of "development" in this title would have been edited
out.) It set out the topics, costs and timescales of the work
which should be done over the next five years, to bring the process
to a point where its viability could be judged by potential interested
parties in the private sector. Without this appendix, and government
support for the cost (of the order of £000,000's per year
until a trial was to commence), it is unlikely that the work will
proceed further in UK. I do not know the reasons for the deletion
of this appendix, but it is extremely regrettable. Possibly it
was seen as encouraging the ongoing use of coal for power supplies,
and threatening to undermine the case for more renewables.
The DTI document: "A Strategy for Developing
Carbon Abatement Technologies for Fossil Fuels Use", DTI/Pub
URN 05/944, published in June 2005, has a brief section, 6.5,
on UCG. It mentions in the first sentence that ". . . the
Cleaner Fossil Fuels Programme included an assessment of UCG".
Alone in all the other references in this report to specific pieces
of work, it does not cite the DTI report on UCG! Surely
the reader should have been given the reference DTI Pub URN 04/1643?
Further down, section 6.5 says: "This Strategy does not consider
UCG as a specific CAT option to be pursued . . ." Why
not? It cites other technologies such as usc pf and oxyfuel
power stations as CAT's, which have limited potential national
benefit, compared to the major contribution which successful development
of UCG could make to achieving the national clean energy targets.
I raised the case for UCG during the consultation on the CAT Strategy,
and was told that it would be included. However, when the CAT
paper was published, it, too, was lukewarm; I raised the above
two points, but received no reply.
FOR UCG DEVELOPMENT
All of the conclusions of the report support
the case for the UK, in possession of a vast unmineable coal resource,
amounting to tens of billions of tons, or centuries of our TOTAL
national energy demand, to continue to evaluate UCG, as the most
likely means currently in sight to tap this domestic energy resource.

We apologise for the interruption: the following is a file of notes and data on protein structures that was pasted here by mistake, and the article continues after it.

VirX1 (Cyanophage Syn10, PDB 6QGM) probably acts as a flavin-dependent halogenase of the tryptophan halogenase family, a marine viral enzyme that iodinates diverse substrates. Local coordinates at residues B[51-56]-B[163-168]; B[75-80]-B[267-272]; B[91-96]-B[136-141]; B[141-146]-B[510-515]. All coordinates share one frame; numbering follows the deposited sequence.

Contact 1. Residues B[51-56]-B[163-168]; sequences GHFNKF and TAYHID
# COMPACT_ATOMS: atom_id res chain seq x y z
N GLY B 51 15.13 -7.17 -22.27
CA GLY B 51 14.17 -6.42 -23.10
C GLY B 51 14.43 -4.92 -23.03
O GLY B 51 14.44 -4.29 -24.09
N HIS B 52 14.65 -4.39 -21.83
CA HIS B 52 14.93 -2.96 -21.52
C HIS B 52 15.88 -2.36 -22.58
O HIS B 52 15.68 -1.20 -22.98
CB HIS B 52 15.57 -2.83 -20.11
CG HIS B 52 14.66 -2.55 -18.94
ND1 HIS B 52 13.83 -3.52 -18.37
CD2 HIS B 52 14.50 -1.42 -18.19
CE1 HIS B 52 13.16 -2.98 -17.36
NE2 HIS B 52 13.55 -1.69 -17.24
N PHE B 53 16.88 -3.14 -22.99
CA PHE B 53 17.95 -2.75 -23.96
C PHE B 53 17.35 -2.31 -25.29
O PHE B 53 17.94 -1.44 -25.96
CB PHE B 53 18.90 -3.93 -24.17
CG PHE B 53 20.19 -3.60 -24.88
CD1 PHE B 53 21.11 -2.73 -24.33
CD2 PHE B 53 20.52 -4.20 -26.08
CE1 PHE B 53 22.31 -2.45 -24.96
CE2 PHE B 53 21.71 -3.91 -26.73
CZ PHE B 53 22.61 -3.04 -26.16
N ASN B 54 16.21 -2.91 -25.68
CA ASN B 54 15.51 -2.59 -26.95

China is engaged in such work, having contracted Michael Green
as a consultant.
Under UK conditions, it is predicted that UCG
can produce power below the cost from imported LNG. Atmospheric
environmental standards can match IGCC. CO2 can be
captured from the synthesis gas at least cost, with the options
of injecting into porous strata, or back into the combusted coal
seams. This also puts the potential of UCG ahead of power generation
from developed pf coal fired processes (ultra-supercritical or
(1) After the excellent progress over six
years, no significant work on UCG is now underway in Britain.
(2) On the basis of the published report,
and without dedicated government funding and active encouragement,
it is unlikely that a private sector sponsor will take the initiative
of proposing an ongoing programme.
(3) It would help, even at this point one
year after publication of the report, if the deleted Appendix
on the way ahead could be made public. This would allow potentially
interested parties to judge the case for work to resume.
(4) The natural party for leading a resumption
of work might be the Coal Authority. The legal obstacles to their
playing such a role are still extant, but could be removed.
(5) The legal and regulatory framework within
which UCG could operate under estuarine or coastal waters, and
later offshore, in conjunction with CCS, needs to be the subject
of attention now. This can only be done by the government.
(6) UCG with CCS is predicted to be able
to make a major contribution to UK energy resources, carbon-neutral,
with no foreign exchange penalty, at a price below the long-run
cost of imported LNG.
(7) With this enormous potential national
benefit, it is not, in my view, acceptable for government to adopt
a so-called "neutral" approach and do nothing until
an outside expression of interest has been received.
(8) The contention that the government is
not in the business of "picking winners" is not tenable
when, in the same month as the UCG report was published, and funding
stopped, it was announced that £40 million or so was being
made available to encourage development work on wave and tidal
schemes, which can, at best, make only a minute contribution to
energy supplies, in comparison to UCG.
I have no "angle" on the promotion
of UCG other than concern, in the national interest, with trying
to bring the issue to wider public awareness and trying to get
the stalled development programme re-started.
I hope that this letter will be helpful to the
Committee in its deliberations and that the subject of UCG will,
at least, receive a positive mention in its findings.